Correspondent: I wanted to start off about confinement and physical space. In Jet Lag, you have two characters who are predominantly occupying a hotel room. In Avenue Montaigne, you have a broader physical space with the cultural world. And in this [Change of Plans], you have, of course, the dinner party. Eleven characters. It’s the ultimate locked room mystery of life. So my question to you is whether you pursue this confinement as a way to generate dramatic conflict. Or whether this reflects more a concern with the home truths that come out with this human relationship with physical space.
Thompson: Well, we’re dealing with the question of time and space in all fiction!
Thompson: It’s true that it’s a challenge to have eleven people in the same place one night, and then again one night a year after not in the same place. I don’t want to give out all the…(laughs)
Correspondent: Sure. But we’re talking predominantly the first dinner party.
Thompson: Right. It seemed that it was the ideal frame for the original idea for the film. The original idea for the film — my original ideas are usually very tiny. They’re like little seeds. And then we have to work on it for weeks, and sometimes months, to find out whether that seed is going to give out some kind of flower or tree or whatever.
Correspondent: Or transform in this case to a baroque redwood.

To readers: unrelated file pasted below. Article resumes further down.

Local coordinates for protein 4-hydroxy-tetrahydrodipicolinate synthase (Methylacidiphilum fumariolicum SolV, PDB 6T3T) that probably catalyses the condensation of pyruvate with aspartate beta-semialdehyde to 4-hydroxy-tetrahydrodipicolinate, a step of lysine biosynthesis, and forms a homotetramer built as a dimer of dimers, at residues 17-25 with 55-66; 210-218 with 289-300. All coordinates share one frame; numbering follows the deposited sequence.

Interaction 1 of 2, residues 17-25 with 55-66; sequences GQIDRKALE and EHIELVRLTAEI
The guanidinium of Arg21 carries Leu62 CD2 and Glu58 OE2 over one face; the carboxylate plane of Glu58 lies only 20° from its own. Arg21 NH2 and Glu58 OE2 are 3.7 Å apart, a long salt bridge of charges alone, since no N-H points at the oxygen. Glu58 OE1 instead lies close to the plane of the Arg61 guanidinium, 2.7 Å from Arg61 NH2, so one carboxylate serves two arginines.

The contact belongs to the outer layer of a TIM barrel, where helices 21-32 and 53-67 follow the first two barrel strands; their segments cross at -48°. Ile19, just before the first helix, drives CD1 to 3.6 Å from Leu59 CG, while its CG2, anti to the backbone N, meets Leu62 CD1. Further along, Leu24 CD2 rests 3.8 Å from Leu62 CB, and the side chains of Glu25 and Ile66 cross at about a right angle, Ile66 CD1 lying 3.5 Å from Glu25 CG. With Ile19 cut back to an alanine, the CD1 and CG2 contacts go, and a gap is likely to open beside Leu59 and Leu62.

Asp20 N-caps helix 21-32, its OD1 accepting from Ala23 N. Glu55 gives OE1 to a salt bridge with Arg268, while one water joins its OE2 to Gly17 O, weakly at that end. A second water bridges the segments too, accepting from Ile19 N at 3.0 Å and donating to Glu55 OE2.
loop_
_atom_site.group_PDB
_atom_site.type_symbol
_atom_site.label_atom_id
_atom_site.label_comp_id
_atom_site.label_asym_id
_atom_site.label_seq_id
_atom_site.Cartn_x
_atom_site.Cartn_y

Thompson: Exactly. So the original idea was fascinating by the fact that when we meet friends in the evening, our friends and ourselves are not the same people in the afternoon. The afternoon or the day or whatever. Because I thought we all have few choices in life. Waking up in the morning and going to work is not a choice. It’s an obligation. 7:00, 6:00, 8:00 in France is later than in America. You can make a decision of not going out to dinner. You have that choice. You can call in sick. I have a headache. I have a problem. So if you do go out, the politeness — the least thing you can do is bring something of yourself. The more sunny side of yourself. And that’s what people do. And therefore people lie. People pretend. And the lovely thing about it, and this is why it’s kind of an apology. It’s an aspect of life that I think is very important in social life. You believe it in yourself. It makes you feel better. You have a sort of entr’acte. An intermission in your own life where you have laughed and told funny jokes, and pretended that everything is going well with your couple and your children and your work. And I thought it was a very funny idea to make the audience aware of what these people’s lives were really going on in the afternoon and then see what happens at night.
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